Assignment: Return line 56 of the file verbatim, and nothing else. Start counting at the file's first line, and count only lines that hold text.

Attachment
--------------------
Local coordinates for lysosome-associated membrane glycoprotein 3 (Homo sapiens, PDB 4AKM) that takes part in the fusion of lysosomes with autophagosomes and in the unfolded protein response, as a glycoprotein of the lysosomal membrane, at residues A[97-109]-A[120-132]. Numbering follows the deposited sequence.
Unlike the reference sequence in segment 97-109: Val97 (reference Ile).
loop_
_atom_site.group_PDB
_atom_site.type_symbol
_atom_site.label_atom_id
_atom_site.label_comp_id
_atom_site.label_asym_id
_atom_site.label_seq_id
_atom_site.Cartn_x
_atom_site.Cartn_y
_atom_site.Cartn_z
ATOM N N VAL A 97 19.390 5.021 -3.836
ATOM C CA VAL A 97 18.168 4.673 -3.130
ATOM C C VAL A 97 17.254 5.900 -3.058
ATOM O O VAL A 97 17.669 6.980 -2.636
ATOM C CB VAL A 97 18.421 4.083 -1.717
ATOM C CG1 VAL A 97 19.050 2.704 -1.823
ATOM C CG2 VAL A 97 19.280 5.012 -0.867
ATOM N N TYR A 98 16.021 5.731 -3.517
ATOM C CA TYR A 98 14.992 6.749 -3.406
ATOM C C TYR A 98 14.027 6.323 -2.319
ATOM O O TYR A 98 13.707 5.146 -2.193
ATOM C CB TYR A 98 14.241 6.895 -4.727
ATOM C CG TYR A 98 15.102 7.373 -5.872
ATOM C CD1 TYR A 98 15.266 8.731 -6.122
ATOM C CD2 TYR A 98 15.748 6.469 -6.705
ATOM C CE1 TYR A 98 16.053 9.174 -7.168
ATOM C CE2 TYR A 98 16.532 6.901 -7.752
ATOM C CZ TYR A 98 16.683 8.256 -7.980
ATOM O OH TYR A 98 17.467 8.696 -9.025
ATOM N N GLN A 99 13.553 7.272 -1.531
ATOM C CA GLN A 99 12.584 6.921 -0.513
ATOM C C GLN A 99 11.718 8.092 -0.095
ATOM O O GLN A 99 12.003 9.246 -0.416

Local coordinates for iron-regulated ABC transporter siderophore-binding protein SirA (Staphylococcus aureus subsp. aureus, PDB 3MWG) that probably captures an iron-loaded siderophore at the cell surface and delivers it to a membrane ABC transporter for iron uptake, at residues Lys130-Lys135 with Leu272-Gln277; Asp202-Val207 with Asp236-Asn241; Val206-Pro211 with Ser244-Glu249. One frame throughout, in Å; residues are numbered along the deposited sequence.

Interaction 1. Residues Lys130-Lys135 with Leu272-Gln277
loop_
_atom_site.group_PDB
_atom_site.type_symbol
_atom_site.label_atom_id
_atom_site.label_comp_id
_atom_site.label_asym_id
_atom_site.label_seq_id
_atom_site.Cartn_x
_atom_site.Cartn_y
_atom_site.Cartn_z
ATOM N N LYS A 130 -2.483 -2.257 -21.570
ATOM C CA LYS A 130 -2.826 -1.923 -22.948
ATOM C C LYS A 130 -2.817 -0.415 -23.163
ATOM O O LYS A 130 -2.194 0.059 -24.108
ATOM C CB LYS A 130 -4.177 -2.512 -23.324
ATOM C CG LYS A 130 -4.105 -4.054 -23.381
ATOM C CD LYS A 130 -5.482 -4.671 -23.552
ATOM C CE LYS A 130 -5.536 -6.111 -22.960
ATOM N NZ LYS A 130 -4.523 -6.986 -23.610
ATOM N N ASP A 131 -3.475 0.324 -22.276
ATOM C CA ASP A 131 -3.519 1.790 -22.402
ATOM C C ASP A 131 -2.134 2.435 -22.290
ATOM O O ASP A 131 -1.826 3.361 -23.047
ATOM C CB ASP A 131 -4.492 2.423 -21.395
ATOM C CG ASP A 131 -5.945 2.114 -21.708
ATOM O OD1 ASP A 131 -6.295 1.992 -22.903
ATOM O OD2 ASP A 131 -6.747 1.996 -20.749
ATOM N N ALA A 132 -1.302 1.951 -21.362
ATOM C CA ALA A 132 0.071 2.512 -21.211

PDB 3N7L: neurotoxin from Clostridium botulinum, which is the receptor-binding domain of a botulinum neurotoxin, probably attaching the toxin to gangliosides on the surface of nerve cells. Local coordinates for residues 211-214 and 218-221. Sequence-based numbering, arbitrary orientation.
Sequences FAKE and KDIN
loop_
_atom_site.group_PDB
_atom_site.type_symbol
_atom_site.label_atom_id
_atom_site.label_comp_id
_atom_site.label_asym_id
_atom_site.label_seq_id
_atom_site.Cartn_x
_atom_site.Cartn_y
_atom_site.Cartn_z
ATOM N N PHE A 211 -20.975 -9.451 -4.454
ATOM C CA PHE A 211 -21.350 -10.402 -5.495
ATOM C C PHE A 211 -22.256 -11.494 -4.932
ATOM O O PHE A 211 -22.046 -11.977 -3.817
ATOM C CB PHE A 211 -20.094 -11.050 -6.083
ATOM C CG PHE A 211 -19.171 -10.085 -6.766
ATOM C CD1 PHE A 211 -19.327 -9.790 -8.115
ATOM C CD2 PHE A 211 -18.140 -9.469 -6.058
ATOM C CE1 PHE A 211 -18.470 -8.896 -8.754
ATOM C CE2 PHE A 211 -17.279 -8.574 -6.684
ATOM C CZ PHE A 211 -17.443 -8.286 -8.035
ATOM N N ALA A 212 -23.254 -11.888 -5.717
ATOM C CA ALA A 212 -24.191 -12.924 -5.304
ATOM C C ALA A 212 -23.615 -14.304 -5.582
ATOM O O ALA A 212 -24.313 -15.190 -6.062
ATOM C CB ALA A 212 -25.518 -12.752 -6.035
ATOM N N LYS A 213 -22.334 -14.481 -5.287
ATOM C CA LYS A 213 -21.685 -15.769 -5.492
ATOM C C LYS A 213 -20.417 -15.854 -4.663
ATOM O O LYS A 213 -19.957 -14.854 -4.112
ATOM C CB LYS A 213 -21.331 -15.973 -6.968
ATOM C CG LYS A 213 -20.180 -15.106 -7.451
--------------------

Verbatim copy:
ATOM N NZ LYS A 130 -4.523 -6.986 -23.610